Barab calls out energy production industry on safety
The "status quo" of safety is not working in the energy production industries, assistant OSHA administrator Jordan Barab told the Senate this week.
Testifying Thursday before the Health, Education, Labor and Pensions Committeeâs Employment and Workplace Safety Subcommittee, Barab said recent fatal catastrophic disasters -- such as the April Deepwater Horizon rig explosion and the 2005 Texas City refinery blast -- are "sounding an alarm about a major problem throughout the energy industries." Barab said OSHA, NIOSH and the Environmental Protection Agency will work together to develop a better system to target troubled worksites, and pushed for passage of the Protecting America's Workers Act (S. 1580).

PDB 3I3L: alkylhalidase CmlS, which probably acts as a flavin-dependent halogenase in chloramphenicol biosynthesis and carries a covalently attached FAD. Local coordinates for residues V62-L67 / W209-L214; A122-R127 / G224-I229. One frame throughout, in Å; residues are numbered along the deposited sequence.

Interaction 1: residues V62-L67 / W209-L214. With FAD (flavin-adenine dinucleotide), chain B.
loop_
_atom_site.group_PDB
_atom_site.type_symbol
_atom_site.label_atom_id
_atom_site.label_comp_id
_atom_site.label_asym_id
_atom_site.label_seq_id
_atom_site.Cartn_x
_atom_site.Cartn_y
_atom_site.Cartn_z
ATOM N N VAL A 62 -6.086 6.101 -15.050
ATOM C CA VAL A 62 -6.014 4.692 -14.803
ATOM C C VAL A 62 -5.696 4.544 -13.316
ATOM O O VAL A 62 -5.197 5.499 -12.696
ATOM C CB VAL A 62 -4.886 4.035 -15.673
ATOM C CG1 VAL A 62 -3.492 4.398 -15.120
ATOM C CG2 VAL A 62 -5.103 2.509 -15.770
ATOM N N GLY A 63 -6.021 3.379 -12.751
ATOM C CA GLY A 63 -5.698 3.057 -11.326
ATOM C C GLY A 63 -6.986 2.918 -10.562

Charles Drevna, president of the Washington-based National Petrochemical and Refiners Association, said safety was paramount in the industry and NPRA members do not value "production over protections." He called on OSHA to continue its collaborative work with the industry through the Voluntary Protection Programs, and said the agency's enforcement efforts should focus on operators with serious violations that are not taking the necessary steps to comply with safety regulations.
BP, which finds itself in the center of many safety-related questions in the industry, was invited but declined to attend the hearing, according to Subcommittee Chair Sen. Patty Murray (D-WA).
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